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Paralegal Studies

The Paralegal Studies program at NOVA is approved by the American Bar Association. After completing the program, you will earn an Associate of Applied Science degree. The courses for this program are in the College Catalog.

Here is information about enrollment and admissions and tuition payment. As part of the enrollment and admissions process, you will furnish copies of your official transcripts to Student Services. A Counselor will let you know which of the courses taken at a previous college or university will transfer.

Generally, if you earned a bachelor’s degree at a regionally accredited institution you will have all general education requirements satisfied, which means you would only need to take the legal specialty courses. Every semester, some courses are offered online, some in a traditional classroom setting, and others in a hybrid format. Courses that are taught in the hybrid format include both classroom meetings and significant online work.

To be eligible to receive an AAS degree in Paralegal Studies, you must complete 25 percent (17 credits) of your coursework at NOVA. In addition, ABA guidelines regulate the number of courses we accept through transfer. Therefore, at least 50 percent of the legal specialty courses must be completed at NOVA and 10 of those credits must be taken in the traditional classroom setting.

You must complete College Composition I (ENG 111) and Introduction to Law and the Paralegal (LGL 110) in the first semester. You may also take additional courses during the same semester.

It is important for students to follow the sequencing plan when taking legal specialty courses. For example, Legal Research is a prerequisite for Legal Writing; therefore, these courses may not be taken during the same semester. You should meet with an advisor at least once per semester.

The length of time it takes to complete the program depends upon your schedule and the time you have available to take classes. You must register for courses before 11:59 p.m. on the day before the session begins.

Paralegals are prohibited by law to offer legal services directly to members of the public.

Certification

National Association of Legal Assistants-Paralegals (NALA)

NALA is the leading paralegal association in the US. Its mission is to provide continuing education and professional development programs to all paralegals. NALA provides current information about the profession, continuing education materials, and seminars, networking opportunities, professional certification programs, occupational survey findings and manuals to help paralegals excel in the workplace. Professional certification is a time-honored process respected by both employers and those within the career field. Those who are admitted to the Certified Paralegal program and successfully complete the examination are awarded a “Certified Paralegal” certificate and may use the credential “CP.” For more information visit: www.nala.org.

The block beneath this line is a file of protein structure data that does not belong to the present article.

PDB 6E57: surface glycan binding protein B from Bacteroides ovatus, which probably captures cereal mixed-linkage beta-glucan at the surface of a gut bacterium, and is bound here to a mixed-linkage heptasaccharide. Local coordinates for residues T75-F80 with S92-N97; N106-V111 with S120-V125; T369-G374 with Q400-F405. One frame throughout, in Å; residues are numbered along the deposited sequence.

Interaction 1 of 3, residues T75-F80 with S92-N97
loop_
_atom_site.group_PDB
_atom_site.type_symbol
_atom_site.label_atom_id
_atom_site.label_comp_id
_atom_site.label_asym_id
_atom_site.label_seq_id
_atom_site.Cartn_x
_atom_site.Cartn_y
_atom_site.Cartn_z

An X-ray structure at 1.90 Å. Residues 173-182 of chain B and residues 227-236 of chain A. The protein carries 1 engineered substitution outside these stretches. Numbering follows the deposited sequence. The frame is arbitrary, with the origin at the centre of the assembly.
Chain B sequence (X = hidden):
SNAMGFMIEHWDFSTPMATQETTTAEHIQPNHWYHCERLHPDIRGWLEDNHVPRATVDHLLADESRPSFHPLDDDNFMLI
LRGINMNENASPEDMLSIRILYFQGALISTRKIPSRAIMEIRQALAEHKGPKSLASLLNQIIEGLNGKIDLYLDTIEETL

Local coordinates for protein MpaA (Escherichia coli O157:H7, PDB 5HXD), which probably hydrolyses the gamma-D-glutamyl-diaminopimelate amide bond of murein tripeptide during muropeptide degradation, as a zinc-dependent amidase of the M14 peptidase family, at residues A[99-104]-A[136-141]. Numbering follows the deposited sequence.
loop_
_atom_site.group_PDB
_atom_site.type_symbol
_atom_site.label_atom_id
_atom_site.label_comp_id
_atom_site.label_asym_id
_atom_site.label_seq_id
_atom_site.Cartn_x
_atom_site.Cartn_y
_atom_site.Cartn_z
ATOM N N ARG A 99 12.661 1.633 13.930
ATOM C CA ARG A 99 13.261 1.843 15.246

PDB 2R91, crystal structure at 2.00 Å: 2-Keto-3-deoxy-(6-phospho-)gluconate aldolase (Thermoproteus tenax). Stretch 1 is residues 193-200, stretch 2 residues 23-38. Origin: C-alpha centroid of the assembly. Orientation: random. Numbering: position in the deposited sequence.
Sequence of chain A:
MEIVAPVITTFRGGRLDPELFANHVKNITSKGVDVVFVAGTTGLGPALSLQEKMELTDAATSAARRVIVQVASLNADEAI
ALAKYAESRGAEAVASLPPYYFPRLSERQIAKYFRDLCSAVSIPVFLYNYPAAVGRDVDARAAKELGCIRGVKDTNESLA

National Federation of Paralegal Associations (NFPA)

Created as a non-profit federation, NFPA is an issues-driven, policy-oriented professional association directed by its membership. It is comprised of more than 50 member associations and represents over 9,000 individual members reflecting a broad range of experience, education and diversity. NFPA prides itself on the professionalism of its members and routinely monitors legislation, case law, proposed changes to the rules of responsibility and ethics opinions that affect the paralegal profession. NFPA offers two credentialing exams: the paralegal CORE Competency Exam and the Paralegal Advanced Competency Exam (PACE). For more information visit: www.paralegals.org.

Study materials for national paralegal exams are available in the Alexandria Campus library.

What is the difference between a paralegal certificate and certification?

A certificate verifies that a student has successfully completed a paralegal education program. A certified paralegal is an individual who has successfully completed a certification exam or other requirements of the certifying organization. Read MORE here.

What is a Paralegal?

The American Bar Association’s Definition of a Paralegal
A legal assistant or paralegal is a person, qualified by education, training or work experience who is employed or retained by a lawyer, law office, corporation, governmental agency or other entity and who performs specifically delegated substantive legal work for which a lawyer is responsible.

Job Prospects for Paralegals
According to the Bureau of Labor Statistics employment of paralegals is projected to grow faster than the average for all occupations. More than half of the graduates who responded to NOVA’s annual survey were working as a paralegal, working in another field, or continuing their education.

Paralegals are prohibited by law from offering legal services directly to members of the public.

Paralegal Ethics

An important characteristic of the legal profession is keeping confidences. This requirement applies to the lawyer and paralegal. Read MORE here.

NOVA’s Paralegal Studies curriculum covers a full range of ethical and professional responsibility concerns applicable to paralegals.

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